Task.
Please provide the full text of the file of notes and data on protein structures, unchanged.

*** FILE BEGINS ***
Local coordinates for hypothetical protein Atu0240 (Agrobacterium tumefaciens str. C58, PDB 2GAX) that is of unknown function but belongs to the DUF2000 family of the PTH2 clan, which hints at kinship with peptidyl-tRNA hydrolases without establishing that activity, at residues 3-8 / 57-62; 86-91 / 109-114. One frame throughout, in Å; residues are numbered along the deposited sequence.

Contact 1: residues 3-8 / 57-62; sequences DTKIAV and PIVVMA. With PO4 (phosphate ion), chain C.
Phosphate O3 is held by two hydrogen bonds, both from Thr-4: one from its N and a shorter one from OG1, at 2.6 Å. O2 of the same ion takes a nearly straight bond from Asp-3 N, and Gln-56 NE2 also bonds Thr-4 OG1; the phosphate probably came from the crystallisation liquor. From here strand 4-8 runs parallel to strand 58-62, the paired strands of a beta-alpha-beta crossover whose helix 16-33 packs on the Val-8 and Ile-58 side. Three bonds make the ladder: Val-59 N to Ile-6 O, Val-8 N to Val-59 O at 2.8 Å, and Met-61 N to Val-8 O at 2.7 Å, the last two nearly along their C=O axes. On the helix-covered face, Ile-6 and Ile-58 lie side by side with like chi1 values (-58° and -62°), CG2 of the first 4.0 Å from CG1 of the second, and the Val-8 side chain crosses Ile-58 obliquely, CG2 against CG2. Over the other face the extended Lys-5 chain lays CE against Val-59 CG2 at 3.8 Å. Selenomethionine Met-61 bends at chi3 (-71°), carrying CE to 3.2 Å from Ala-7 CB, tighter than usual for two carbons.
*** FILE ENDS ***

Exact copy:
Local coordinates for hypothetical protein Atu0240 (Agrobacterium tumefaciens str. C58, PDB 2GAX) that is of unknown function but belongs to the DUF2000 family of the PTH2 clan, which hints at kinship with peptidyl-tRNA hydrolases without establishing that activity, at residues 3-8 / 57-62; 86-91 / 109-114. One frame throughout, in Å; residues are numbered along the deposited sequence.

Contact 1: residues 3-8 / 57-62; sequences DTKIAV and PIVVMA. With PO4 (phosphate ion), chain C.
Phosphate O3 is held by two hydrogen bonds, both from Thr-4: one from its N and a shorter one from OG1, at 2.6 Å. O2 of the same ion takes a nearly straight bond from Asp-3 N, and Gln-56 NE2 also bonds Thr-4 OG1; the phosphate probably came from the crystallisation liquor. From here strand 4-8 runs parallel to strand 58-62, the paired strands of a beta-alpha-beta crossover whose helix 16-33 packs on the Val-8 and Ile-58 side. Three bonds make the ladder: Val-59 N to Ile-6 O, Val-8 N to Val-59 O at 2.8 Å, and Met-61 N to Val-8 O at 2.7 Å, the last two nearly along their C=O axes. On the helix-covered face, Ile-6 and Ile-58 lie side by side with like chi1 values (-58° and -62°), CG2 of the first 4.0 Å from CG1 of the second, and the Val-8 side chain crosses Ile-58 obliquely, CG2 against CG2. Over the other face the extended Lys-5 chain lays CE against Val-59 CG2 at 3.8 Å. Selenomethionine Met-61 bends at chi3 (-71°), carrying CE to 3.2 Å from Ala-7 CB, tighter than usual for two carbons.